Through the Earth/Chapter XXIII



WILLIAM was right in his surmise. The presence of air in the car afforded him a point of resistance against which he could act, and he would therefore be able to reach the side of the car without resorting to any heroic measures such as he had been considering. Had there been no air in the car, however, the only possible way for him to have reached the floor, ceiling, or walls would have been some method similar to that suggested.

Our hero's first idea was naturally to reach the floor. He accordingly turned himself head downward, and proceeded literally to swim toward the bottom of the car. But William had failed to consider, in his calculations, how slight the resistance offered by the air really is; and after making a dozen lusty strokes without appreciably advancing, he was ready to give up the undertaking in despair.

"Whew!" said he, panting, "if I can't get on any faster than this, with all my exertions, I sha'n't reach the floor in a year. Why, in swimming through water I M go ten times as fast! It seems to me that it ought to be just the contrary, and that, as air offers a much slighter resistance to my progress than water would, I ought to go faster here."

In speaking thus our hero did not take into account the fact that, although the resistance to his progress was much less, the force of impulse was correspondingly decreased. Consequently, since his advance was due to the difference between the propelling force and the resistance to his progress, the denser the medium in which he traveled, the quicker he would go, so long as the medium remained mobile. Hence he could swim through water very much faster than through air.

Another very peculiar fact which our hero noticed was that, in making these swimming motions, the speed of all his movements was greatly increased. The same fact had struck him on attempting to hit the fly. For example, even when he tried to raise his hand very slowly, it would be shot violently upward, while when he moved it normally it would travel with lightning speed. So, in his swimming movements, although he meant his strokes to be very slow and deliberate, yet his arms fairly flew through the air.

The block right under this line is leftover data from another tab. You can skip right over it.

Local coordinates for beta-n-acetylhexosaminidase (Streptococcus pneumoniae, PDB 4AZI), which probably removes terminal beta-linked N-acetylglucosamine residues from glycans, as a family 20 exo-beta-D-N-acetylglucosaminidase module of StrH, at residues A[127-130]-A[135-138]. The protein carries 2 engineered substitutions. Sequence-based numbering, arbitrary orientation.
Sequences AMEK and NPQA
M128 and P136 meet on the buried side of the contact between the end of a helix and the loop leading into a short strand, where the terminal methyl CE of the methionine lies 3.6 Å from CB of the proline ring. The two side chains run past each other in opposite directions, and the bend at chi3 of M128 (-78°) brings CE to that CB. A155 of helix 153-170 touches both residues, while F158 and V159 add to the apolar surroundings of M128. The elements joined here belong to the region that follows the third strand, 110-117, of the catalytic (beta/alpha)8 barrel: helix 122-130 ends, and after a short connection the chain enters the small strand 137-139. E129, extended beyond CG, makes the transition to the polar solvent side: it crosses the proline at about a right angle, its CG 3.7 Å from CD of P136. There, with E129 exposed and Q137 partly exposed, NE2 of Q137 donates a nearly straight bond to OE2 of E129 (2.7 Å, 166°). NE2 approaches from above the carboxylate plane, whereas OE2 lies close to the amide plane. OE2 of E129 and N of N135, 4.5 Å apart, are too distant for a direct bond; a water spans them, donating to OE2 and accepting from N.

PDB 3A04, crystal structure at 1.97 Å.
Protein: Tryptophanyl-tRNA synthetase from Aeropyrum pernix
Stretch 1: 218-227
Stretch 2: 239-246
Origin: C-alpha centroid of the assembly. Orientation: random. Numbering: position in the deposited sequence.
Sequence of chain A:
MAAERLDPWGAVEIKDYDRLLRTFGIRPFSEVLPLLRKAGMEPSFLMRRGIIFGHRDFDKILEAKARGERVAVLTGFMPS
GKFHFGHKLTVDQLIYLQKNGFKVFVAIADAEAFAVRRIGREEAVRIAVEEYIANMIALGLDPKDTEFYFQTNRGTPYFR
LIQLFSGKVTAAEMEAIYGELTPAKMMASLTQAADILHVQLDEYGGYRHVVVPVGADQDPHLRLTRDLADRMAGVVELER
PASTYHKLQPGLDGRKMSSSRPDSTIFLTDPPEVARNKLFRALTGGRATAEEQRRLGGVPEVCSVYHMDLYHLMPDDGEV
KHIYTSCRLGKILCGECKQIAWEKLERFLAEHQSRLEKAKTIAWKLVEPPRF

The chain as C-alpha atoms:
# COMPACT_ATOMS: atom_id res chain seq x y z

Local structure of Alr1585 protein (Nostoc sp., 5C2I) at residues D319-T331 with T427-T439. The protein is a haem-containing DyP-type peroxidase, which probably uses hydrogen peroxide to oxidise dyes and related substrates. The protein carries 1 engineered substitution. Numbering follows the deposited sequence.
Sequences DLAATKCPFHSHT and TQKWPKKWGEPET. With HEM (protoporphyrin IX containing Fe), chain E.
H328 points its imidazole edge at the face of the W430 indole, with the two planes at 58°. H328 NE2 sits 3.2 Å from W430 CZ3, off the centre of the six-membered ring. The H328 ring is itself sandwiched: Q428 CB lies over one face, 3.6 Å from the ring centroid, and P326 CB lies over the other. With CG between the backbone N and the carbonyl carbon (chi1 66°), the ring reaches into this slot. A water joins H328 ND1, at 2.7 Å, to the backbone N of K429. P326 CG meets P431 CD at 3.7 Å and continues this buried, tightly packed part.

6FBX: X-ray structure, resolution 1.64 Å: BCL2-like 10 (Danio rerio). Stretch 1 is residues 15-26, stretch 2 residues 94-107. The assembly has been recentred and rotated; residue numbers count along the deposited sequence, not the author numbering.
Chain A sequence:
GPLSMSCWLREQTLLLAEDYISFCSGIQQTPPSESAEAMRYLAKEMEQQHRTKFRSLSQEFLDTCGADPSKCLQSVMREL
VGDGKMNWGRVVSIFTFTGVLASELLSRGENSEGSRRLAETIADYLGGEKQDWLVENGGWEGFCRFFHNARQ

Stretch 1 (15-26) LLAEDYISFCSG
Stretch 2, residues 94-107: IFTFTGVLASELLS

Our hero was very much puzzled at first for an explanation of this singular phenomenon; but at last it struck him that the reason his motions were so much more violent than on the earth was that, while his muscular force remained unchanged, this force produced greater effects, since his limbs now possessed no weight.

When he moved his limbs on the earth a great portion of his muscular force was consumed in overcoming the attraction of gravitation, while here no force whatever was wasted in this way; hence the same exertion would produce very much more rapid movements.

"I understand it now," said William, after considering the matter a little. "We learned at school that a force sufficient to give a weight of one pound an acceleration of one foot per second would, if the same body were placed where it would have no weight, suffice to impart to it an acceleration of thirty-two feet per second. In other words, all motions which I would make on the earth in direct opposition to the attraction of gravitation will, now that I have no weight, be made thirty-two times as fast. Of course all my motions are not of this character, but, on the whole, the average speed of my movements is considerably increased."